Chained and Driven Insane

PETA Asia investigators visited eight farms on which captive monkeys were forced to collect coconuts, including those supplying Thailand’s major coconut milk producers, as well as several monkey-training facilities and a coconut-picking competition using monkeys. At each one, they documented abuse and exploitation.

Many monkeys are reportedly illegally abducted from their families and homes in nature when they’re just babies. They’re fitted with rigid metal collars and kept chained or tethered until they’re no longer useful to the coconut industry.

Denied the opportunity to move around freely, socialise with others, or do anything else that’s meaningful to them, these intelligent animals slowly lose their minds. Driven to desperation, they pace and circle endlessly on the barren, rubbish-strewn patches of dirt that they’re chained to.

Cruelly Trained and Teeth Pulled Out

The terrified young monkeys are forced to perform frustrating and difficult tasks, such as twisting heavy coconuts until they fall off the trees from a great height. An investigator learned that if monkeys try to defend themselves, their canine teeth may be pulled out.

To earn more money off these animals, some trainers also force them to participate in circus-style shows in which they entertain paying visitors by riding bicycles, throwing basketballs, and performing other confusing and demeaning tricks.

An investigator saw monkeys being transported in cramped cages that were barely large enough for them to turn around in and others left in locked cages in the back of a pick-up truck with no shelter from the driving rain. One monkey was seen frantically shaking the cage bars in a vain attempt to escape.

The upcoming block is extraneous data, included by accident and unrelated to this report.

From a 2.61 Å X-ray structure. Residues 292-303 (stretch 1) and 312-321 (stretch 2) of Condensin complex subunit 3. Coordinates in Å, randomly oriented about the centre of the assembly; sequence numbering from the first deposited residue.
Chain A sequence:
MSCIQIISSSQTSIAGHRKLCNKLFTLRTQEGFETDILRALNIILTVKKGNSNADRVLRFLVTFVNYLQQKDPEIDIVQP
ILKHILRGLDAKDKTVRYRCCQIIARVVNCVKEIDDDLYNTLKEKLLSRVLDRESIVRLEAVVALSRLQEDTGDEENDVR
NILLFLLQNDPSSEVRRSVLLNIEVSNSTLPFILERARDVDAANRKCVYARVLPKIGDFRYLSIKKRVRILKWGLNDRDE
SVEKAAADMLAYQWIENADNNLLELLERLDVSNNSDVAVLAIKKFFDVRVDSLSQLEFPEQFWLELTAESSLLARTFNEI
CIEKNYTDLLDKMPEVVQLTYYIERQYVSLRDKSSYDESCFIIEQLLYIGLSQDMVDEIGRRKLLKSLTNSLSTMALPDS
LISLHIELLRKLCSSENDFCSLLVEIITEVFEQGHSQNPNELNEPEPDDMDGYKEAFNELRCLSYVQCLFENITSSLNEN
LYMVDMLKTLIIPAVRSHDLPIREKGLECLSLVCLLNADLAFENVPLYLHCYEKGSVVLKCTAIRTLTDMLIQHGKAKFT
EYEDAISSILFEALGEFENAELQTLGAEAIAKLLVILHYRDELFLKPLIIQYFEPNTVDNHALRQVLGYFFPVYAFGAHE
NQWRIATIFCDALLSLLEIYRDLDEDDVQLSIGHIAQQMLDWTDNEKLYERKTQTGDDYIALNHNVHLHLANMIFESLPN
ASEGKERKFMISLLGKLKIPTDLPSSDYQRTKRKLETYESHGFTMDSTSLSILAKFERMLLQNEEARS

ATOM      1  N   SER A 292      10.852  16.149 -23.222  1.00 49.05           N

Tethered by the neck with a metal collar, the monkeys are forced to climb up and down trees and collect coconuts.


No Tropical Paradise

An investigator was told by workers that their facilities supply coconuts to Chaokoh which are sold in major stores around the world. So if you purchase items from  Chaokoh you may inadvertently be supporting this cruelty.

Other coconut-growing regions—including Brazil, Colombia, and Hawaii—harvest coconuts using humane methods such as tractor-mounted hydraulic elevators, willing human tree-climbers, rope or platform systems, or ladders, or they plant dwarf coconut trees. Studies have shown that these methods are superior to using monkeys, who can’t distinguish between ripe and unripe fruit, and the ripe coconuts get bruised when the monkeys drop them to the ground. Coconut water typically comes from coconuts grown on dwarf trees, including the Nam Hom variety, and harvesting them doesn’t involve monkey labor—but this isn’t always the case. PETA has confirmed that Harmless Harvest is among the companies that don’t use monkey labor for coconut water.


New Footage Exposes Monkey Labour Cover-Up in Thai Coconut Industry

Going back to Thailand one year after PETA Asia exposed the use of forced monkey labour on Thai coconut farms, investigators have now found that manufacturers and the Thai government are lying to the public and importers about monkey use, which continues despite false claims and empty promises.

Help Monkeys

  • Please make sure that your coconut products don’t come from suppliers that use monkey labour.
  • Send a message to  Chaokoh urging them to stop supporting this cruel industry by sourcing their coconuts from places that don’t use monkeys:
  • Share this investigation with your friends and family: